Published on the Feb. 20, 2012, DiagnosticImaging.com website
By Whitney L.J. Howell
It’s been two years since Connecticut enacted a law requiring providers to tell patients in writing if they have dense breast tissue. Research shows that breast cancer detection is up in the state, but industry leaders and practitioners say complying with the law is often complicated.
The move to include specific breast density information in a letter about mammography results was borne out of one Connecticut patient’s diagnosis with late-stage breast cancer. Doctors missed the malignancy because she had dense breast tissue. Her experience eventually led the state to pass a law, mandating providers inform patients of their breast tissue status. These letters have led to supplemental ultrasound screenings.
Other states are following suit. On Jan. 1, Texas enacted its version of dense breast legislation, known as Henda’s Law, and the American College of Radiology (ACR) anticipates 13 other states will introduce dense breast bills this year. Legislation has also been introduced at the federal level, but it hasn’t yet gained traction. And the potential lack of national continuity could be problematic.
“If a mandate to give patients breast density information happens state-by-state, it will be piecemeal. A national effort would, hopefully, put people all on the same page,” said Barbara Monsees, MD, chair of the ACR’s Breast Imaging Commission. “Differing laws proposed by different states could result in providers having an inconsistent understanding of what they are required to do.”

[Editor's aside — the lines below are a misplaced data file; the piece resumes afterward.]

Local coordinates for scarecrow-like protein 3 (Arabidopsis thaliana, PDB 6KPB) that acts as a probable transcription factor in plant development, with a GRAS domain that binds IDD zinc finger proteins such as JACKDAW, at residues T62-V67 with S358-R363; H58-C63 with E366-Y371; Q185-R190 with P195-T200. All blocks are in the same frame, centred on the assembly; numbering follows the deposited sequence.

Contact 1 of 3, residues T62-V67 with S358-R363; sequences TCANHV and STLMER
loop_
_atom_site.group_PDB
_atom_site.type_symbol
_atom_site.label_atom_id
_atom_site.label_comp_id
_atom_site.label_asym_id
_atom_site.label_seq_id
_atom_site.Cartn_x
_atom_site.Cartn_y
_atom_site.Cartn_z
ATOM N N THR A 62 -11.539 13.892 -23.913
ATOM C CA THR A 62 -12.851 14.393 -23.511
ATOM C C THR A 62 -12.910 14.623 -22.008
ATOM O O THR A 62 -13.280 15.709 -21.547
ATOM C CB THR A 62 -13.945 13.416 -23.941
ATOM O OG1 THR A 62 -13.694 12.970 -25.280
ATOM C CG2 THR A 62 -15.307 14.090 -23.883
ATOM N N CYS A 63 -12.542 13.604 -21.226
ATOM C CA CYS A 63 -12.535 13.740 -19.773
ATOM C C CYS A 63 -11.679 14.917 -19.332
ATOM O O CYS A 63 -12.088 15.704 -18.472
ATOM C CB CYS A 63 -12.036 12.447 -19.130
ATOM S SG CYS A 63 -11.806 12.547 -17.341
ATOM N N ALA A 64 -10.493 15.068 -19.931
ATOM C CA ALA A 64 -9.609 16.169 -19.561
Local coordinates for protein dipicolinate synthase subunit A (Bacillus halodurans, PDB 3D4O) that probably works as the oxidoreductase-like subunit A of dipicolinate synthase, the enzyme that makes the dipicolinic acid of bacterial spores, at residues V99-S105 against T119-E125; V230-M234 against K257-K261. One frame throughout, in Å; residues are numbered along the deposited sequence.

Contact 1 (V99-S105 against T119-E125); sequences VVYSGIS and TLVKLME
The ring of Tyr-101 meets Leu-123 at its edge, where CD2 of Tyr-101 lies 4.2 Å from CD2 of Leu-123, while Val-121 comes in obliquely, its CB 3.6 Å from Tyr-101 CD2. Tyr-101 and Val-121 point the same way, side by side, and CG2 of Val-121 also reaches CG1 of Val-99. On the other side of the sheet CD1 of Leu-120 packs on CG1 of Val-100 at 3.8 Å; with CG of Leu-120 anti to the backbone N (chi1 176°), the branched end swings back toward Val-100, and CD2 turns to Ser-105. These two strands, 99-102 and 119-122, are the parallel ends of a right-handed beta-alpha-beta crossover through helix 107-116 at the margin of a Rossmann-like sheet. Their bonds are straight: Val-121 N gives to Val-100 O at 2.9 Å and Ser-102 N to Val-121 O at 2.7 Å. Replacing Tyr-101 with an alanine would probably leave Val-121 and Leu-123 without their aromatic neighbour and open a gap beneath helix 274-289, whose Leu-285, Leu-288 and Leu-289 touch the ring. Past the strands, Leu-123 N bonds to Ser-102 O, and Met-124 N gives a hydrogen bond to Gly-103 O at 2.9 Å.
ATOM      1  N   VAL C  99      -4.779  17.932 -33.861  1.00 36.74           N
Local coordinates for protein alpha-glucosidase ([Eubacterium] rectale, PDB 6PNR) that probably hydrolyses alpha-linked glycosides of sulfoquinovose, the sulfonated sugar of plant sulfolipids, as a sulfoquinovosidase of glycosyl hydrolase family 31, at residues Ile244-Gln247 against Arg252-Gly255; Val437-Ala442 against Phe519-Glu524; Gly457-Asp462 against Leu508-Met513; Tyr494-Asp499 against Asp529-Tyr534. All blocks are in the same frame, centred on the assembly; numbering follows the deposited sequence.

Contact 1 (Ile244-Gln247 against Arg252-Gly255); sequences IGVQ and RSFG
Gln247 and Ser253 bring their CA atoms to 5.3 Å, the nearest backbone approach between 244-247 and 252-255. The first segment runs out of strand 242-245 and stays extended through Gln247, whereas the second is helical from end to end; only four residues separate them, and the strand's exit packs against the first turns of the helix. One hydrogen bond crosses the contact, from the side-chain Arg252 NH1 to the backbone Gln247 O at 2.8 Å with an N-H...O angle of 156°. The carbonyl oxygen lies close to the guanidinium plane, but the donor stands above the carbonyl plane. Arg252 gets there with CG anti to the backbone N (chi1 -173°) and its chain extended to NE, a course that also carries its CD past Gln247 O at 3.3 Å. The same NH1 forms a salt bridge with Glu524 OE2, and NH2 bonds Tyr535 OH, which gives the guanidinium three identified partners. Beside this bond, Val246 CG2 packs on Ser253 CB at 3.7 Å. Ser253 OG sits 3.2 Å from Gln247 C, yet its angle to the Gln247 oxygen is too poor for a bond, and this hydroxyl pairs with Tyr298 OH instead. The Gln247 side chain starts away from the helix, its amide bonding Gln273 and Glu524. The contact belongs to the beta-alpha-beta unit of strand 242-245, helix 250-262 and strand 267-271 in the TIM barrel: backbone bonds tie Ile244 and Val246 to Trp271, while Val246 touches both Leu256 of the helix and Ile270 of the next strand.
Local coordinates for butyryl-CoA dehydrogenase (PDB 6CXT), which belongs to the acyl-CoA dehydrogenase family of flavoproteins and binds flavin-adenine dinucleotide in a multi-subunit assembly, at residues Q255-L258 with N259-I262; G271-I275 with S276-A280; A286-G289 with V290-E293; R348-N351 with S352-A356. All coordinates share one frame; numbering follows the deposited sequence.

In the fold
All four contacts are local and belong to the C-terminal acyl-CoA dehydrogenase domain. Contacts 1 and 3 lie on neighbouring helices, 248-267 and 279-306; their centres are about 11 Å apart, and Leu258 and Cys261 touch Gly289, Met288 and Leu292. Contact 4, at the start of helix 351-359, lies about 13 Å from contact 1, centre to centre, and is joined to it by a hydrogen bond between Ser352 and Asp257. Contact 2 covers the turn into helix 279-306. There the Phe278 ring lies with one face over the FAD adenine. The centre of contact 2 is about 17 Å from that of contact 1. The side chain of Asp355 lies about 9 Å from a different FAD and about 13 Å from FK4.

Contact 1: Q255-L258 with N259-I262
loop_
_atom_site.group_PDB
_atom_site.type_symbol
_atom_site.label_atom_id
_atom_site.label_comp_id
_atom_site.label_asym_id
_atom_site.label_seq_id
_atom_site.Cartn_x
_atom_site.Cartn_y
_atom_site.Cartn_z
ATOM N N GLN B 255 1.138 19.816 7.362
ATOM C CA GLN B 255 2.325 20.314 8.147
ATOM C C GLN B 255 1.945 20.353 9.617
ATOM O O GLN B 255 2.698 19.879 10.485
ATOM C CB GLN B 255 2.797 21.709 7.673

While the ACR supports patient education and notification about breast cancer risk, the organization cautions that without a standardized method for determining breast density, making categorizations is subjective. Without clear guidelines, different radiologists could rate the breast tissue differently based on the same mammogram. In addition, breast density is only one facet of breast cancer risk — others, such as family history or genetic disposition, play larger roles.
To read the remainder of the story: http://www.diagnosticimaging.com/womens-imaging/content/article/113619/2034076